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Hybrid and plug-in hybrid versions of Ford’s C-MAX will start rolling off production lines at a Valencia, Spain plant for the European market in 2013, the automaker announced Monday. Ford expects to invest up to $36 million in the effort.

Hybrid and plug-in hybrid versions of Ford Motor’s five-seater C-MAX model will start rolling off production lines at a Valencia, Spain plant and onto the European market in 2013, the automaker announced this morning. As part of a total $410 million investment planned for the Valencia C-MAX program over the next three years, Ford expects to invest up to $36 million for the hybrid and plug-in portion of the project — with an as yet undetermined amount of aid from the national and regional governments.

According to Ford, the vehicles from this plant will represent the automaker’s first hybrids on the European market. For the U.S. market, Ford says the Valencia plant will also crank out gas versions of the Grand C-MAX seven-seater starting in 2011.

The automaker cites interest in giving customers “greater choice to suit their specific driving and living environments,” as the reason for building the two alt-drive versions, both hybrid and plug-in hybrid. John Fleming, chairman and CEO for Ford of Europe and executive vice president for the automaker’s Global Manufacturing and Labour Affairs, predicted in a statement Monday that the plug-in hybrid model, “might better suit those customers who do the majority of their driving in city and other urban environments.”

Analyst John Gartner of Pike Research anticipates sales of electrified vehicles (including all-electric and plug-in hybrid models) will reach only 222,000 in all of Western Europe in 2015. By comparison, Gartner has told us the firm anticipates China will represent the largest market for electrified vehicles in that year, with sales reaching 310,000 vehicles.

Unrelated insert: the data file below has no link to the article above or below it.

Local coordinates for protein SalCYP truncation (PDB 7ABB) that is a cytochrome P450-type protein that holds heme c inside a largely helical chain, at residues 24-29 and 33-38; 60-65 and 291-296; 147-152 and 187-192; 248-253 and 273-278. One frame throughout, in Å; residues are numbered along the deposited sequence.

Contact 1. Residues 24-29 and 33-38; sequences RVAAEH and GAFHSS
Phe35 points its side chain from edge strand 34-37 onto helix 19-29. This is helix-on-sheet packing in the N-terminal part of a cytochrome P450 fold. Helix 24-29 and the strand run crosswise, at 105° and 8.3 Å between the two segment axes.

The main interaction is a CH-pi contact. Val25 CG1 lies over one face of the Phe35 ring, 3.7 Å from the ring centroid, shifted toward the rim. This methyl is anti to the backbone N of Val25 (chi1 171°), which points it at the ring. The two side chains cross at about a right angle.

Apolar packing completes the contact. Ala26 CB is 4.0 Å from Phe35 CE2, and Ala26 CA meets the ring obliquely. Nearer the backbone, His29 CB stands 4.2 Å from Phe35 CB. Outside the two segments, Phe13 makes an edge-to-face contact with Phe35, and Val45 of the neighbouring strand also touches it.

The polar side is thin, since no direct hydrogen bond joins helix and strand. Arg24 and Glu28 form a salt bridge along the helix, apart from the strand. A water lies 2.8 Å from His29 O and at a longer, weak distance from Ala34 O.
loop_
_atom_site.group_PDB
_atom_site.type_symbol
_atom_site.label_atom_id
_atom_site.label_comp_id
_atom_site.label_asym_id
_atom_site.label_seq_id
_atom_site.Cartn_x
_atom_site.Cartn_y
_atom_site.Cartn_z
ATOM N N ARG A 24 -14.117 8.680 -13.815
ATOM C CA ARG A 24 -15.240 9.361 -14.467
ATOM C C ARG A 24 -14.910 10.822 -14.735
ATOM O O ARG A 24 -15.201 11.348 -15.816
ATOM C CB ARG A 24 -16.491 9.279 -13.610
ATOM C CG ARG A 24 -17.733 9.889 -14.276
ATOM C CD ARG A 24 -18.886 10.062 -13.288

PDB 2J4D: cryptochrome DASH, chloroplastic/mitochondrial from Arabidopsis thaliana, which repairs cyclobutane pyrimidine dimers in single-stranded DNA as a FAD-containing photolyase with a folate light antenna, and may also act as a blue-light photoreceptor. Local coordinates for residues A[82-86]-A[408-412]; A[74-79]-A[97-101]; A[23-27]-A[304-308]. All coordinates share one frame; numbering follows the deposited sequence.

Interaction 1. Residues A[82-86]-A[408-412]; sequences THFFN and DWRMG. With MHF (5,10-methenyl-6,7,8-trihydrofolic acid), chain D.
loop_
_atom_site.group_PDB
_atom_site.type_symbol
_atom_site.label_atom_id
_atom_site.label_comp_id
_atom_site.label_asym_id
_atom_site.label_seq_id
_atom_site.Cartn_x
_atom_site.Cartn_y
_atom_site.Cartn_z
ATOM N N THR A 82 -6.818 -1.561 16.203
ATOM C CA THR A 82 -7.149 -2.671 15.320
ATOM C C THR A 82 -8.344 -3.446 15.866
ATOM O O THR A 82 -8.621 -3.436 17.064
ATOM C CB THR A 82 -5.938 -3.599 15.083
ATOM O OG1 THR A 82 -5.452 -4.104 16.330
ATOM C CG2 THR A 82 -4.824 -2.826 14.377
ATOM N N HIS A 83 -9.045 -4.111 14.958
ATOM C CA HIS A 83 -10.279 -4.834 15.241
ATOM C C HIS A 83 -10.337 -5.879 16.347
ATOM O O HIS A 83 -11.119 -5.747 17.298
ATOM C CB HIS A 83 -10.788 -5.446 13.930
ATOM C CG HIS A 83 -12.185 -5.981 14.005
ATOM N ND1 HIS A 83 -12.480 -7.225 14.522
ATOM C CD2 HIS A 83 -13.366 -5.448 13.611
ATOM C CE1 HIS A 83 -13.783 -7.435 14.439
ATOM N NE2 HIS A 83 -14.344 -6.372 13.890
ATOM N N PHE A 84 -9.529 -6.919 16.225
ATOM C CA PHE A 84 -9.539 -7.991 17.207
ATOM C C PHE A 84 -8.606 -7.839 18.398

Ford’s move to create plug-in and hybrid versions based off an existing platform (rather than having a “dedicated” electric or plug-in hybrid vehicle) comes as part of the automaker’s recently revised approach to supply and demand. “We don’t want to be in the game of trying to shove them out the door regardless of what the demand is,” Ford chairman Bill Ford explained at an event last month.

Having a common platform across its global markets for the Ford Focus, for example (an existing model slated to come out with an electric version in 2011), Ford said the company can easily adjust the mix of electric vs. gas Focus models rolling off the production lines depending on how the market develops. Said Ford, “You can completely flex up [production] if the demand is there.”

Image courtesy of Ford Motor

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By Josie Garthwaite

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